From Publishers Weekly
The 1990s belonged to Billy Collins in the same way that the 1980s belonged to Robert Fulghum (All I Really Need to Know I Learned in Kindergarten). Collins's gently ironic, gently elegiac work--the mirror image of, say, Jonathan Franzen's suburban delvings--has slowly constructed a pitch-perfect purgatory, and this death-themed ninth collection seems to want to make it as literal as possible: it opens as the speaker stands "before the joined grave of my parents" and asks, "What do you think of my new glasses?" In a poem titled "Hell," the speaker has "a feeling that is much worse/ than shopping for a mattress in a mall,// of greater duration without question,/ and there is no random pitchforking here,/ no licking flames to fear,/ only this cavernous store with its maze of bedding." That this feeling is never quite articulated over the course of 50-odd poems is not to its detriment: despite the prosaic settings and everyday language, Collins is after the big questions: of life, death, and how to live. But the world is not of his making, and his is a temperament oddly suited to a world where "the correct answer" to questions like why the stars appear as they do, strike "not like a bolt of lightning/ but more like a heavy bolt of cloth." (Mar.)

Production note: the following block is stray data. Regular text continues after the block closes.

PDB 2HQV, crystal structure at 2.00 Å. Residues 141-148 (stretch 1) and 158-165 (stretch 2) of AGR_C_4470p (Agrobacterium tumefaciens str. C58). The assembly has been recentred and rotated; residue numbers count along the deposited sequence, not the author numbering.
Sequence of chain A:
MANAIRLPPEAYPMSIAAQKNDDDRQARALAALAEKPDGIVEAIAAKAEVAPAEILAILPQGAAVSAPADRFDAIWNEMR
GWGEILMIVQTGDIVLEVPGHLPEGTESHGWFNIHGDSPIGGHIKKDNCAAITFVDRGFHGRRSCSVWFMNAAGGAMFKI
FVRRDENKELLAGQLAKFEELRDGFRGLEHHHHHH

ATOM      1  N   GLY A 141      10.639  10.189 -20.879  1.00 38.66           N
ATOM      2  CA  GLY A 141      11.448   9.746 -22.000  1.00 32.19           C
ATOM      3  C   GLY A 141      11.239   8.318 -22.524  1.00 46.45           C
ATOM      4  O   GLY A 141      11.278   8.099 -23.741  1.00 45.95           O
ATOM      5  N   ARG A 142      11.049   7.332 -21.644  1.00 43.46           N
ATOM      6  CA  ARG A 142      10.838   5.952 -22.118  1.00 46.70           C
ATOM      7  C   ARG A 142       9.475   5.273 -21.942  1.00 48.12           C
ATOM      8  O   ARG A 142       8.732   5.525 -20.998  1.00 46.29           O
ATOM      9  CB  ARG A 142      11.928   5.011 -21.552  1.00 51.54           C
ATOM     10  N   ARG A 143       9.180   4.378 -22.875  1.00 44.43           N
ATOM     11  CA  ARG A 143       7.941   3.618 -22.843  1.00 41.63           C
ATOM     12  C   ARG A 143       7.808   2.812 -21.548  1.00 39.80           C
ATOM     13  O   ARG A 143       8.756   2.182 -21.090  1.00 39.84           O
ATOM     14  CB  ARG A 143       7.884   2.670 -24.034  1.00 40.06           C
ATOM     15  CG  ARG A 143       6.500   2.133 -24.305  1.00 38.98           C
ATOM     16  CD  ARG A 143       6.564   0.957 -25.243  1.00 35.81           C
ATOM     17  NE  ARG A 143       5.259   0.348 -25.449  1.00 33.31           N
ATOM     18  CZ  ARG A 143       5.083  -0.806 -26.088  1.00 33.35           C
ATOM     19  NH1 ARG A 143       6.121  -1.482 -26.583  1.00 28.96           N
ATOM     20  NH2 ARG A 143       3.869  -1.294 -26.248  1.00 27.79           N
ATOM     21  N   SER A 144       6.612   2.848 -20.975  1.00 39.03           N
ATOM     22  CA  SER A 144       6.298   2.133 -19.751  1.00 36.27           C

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Collins writes of time and death with humor and whirligig images and wordplay so unexpected and delectable, reading his poetry is like watching a magician transform ordinary objects�a coin, a card�into something breathtaking out of thin air. Collins likes to focus on small, unobtrusive beings like a mouse or a squirrel and informs us that he is the tortoise, not the hare. He steals an hour to walk up a hill and sit on a �rock the size of a car,� which he then imagines �once moved along / in the monstrous glacial traffic of the ice age.� The poet loves his dog�s �long smile,� and thinks of Dante in a �cavernous� mattress store. In this piquant collection�s hilarious and sweet title poem, Collins riffs on newspaper horoscopes and bemused memories of his beloved dead. A hangover inspires misanthropy, while everyday heartbreaks lead to droll confessions. Including thoughts on his �true vocation,� which is �keeping an eye on things / whether they existed or not, / recumbent under the random stars.� Collins rules as a charming master of mischievous wisdom. --Donna Seaman